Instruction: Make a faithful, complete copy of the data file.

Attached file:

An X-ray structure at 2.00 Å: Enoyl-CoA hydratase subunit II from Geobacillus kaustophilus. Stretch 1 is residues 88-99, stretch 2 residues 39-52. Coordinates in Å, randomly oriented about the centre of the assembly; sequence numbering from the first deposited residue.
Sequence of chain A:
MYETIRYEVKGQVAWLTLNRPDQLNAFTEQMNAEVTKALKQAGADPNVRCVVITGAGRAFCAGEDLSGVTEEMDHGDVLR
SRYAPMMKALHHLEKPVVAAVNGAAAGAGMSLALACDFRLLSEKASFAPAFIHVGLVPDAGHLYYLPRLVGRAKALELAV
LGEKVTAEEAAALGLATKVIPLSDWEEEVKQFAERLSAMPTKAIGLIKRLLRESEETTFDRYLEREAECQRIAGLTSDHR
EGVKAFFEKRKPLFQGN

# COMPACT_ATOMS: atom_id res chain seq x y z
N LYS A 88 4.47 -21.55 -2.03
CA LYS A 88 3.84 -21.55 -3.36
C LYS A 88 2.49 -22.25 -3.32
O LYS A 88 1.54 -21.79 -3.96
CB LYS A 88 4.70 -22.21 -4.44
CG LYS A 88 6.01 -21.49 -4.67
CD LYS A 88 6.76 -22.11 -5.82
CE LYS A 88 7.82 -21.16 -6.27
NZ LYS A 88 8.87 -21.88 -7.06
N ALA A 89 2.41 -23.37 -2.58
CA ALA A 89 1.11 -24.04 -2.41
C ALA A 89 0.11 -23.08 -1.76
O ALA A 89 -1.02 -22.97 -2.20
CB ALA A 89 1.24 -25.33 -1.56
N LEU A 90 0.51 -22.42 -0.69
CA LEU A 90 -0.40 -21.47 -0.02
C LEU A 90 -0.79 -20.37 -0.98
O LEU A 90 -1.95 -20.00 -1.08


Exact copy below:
An X-ray structure at 2.00 Å: Enoyl-CoA hydratase subunit II from Geobacillus kaustophilus. Stretch 1 is residues 88-99, stretch 2 residues 39-52. Coordinates in Å, randomly oriented about the centre of the assembly; sequence numbering from the first deposited residue.
Sequence of chain A:
MYETIRYEVKGQVAWLTLNRPDQLNAFTEQMNAEVTKALKQAGADPNVRCVVITGAGRAFCAGEDLSGVTEEMDHGDVLR
SRYAPMMKALHHLEKPVVAAVNGAAAGAGMSLALACDFRLLSEKASFAPAFIHVGLVPDAGHLYYLPRLVGRAKALELAV
LGEKVTAEEAAALGLATKVIPLSDWEEEVKQFAERLSAMPTKAIGLIKRLLRESEETTFDRYLEREAECQRIAGLTSDHR
EGVKAFFEKRKPLFQGN

# COMPACT_ATOMS: atom_id res chain seq x y z
N LYS A 88 4.47 -21.55 -2.03
CA LYS A 88 3.84 -21.55 -3.36
C LYS A 88 2.49 -22.25 -3.32
O LYS A 88 1.54 -21.79 -3.96
CB LYS A 88 4.70 -22.21 -4.44
CG LYS A 88 6.01 -21.49 -4.67
CD LYS A 88 6.76 -22.11 -5.82
CE LYS A 88 7.82 -21.16 -6.27
NZ LYS A 88 8.87 -21.88 -7.06
N ALA A 89 2.41 -23.37 -2.58
CA ALA A 89 1.11 -24.04 -2.41
C ALA A 89 0.11 -23.08 -1.76
O ALA A 89 -1.02 -22.97 -2.20
CB ALA A 89 1.24 -25.33 -1.56
N LEU A 90 0.51 -22.42 -0.69
CA LEU A 90 -0.40 -21.47 -0.02
C LEU A 90 -0.79 -20.37 -0.98
O LEU A 90 -1.95 -20.00 -1.08